The WAGER, Vol. 3(5) – Is pathological gambling an obsessive-compulsive disorder?


Although the diagnostic manual of the American Psychiatric Association categorizes pathological gambling as an impulse control disorder, clinicians are often struck by the similarities and overlapping symptomatology of pathological gambling with disorders from other psychiatric categories. For example, Hollander & Wong explore the parallels between body dysmorphic disorder (BDD), sexual disorders, and pathological gambling within the realm of obsessive-compulsive disorders. BDD is a chronic condition characterized by a preoccupation with an imagined defect in one’s appearance (e.g., perceived facial flaws, body size abnormalities) and often leads to surgical procedures and compulsive rituals to conceal or correct the perceived defect. An estimated 0.1-1% of the population suffers from BDD. Treatment studies suggest that SSRIs (selective serotonin reuptake inhibitors) are more successful than standard neuroleptics, benzodiazepines, tricyclics, and anti-convulsants in treating this disorder as measured by the Clinical Global Impressions & Improvement scale (see figure below). Sexual disorders can take the form of sexual obsessions (intrusive, repetitive, and vivid sexual images that are anxiety-provoking), sexual impulsions (repetitive images or behavior that are pleasure-producing), or paraphilias (sexual fantasies or acts that involve arousal from inappropriate objects or partners). Patients with sexual obsessions improved when treated with SSRIs, while those with sexual impulsions and paraphilias displayed a mixed response. Hollander & Wong argue that pathological gambling shares characteristics with obsessive-compulsive disorders, as pathological gamblers complain of a compulsion to gamble and often are unsuccessful in resisting impulses to gamble. If pathological gambling is similar to BDD, we can expect SSRIs to be successful in treating pathological gambling. In addition, it is important to determine which criteria are sufficient for including a cluster of disorders under the same category. That is, are parallels in the etiology, treatment response, and neurobiology of two disorders enough to determine that they represent related expressions of the same underlying disorder?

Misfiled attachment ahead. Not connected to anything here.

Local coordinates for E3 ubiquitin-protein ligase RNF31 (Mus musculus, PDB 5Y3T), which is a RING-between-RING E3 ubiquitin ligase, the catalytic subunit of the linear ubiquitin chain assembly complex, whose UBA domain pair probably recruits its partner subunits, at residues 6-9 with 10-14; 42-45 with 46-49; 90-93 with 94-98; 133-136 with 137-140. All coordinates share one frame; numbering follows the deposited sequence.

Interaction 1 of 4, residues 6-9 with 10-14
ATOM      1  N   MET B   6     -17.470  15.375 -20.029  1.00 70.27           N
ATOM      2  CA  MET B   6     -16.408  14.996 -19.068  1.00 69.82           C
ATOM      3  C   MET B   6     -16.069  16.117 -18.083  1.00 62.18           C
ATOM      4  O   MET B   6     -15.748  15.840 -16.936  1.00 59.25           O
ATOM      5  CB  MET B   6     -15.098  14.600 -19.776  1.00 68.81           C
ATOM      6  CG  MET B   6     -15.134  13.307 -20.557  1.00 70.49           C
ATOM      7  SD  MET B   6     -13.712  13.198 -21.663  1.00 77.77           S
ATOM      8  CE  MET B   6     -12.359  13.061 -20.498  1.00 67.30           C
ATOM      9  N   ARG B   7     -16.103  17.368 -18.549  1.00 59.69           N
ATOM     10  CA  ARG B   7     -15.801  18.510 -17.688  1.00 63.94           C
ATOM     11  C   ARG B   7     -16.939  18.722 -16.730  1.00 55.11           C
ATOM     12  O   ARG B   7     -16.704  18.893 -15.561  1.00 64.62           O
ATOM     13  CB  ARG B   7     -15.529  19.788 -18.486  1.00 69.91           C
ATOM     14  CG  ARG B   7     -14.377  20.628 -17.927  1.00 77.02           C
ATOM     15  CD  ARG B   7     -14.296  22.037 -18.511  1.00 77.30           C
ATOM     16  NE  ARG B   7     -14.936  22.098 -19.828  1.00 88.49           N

Source: Hollander, E., & Wong, C.M. (1995). Body dysmorphic disorder, pathological gambling, and sexual compulsions. Journal of Clinical Psychiatry, 56(Suppl. 4), 7-12.

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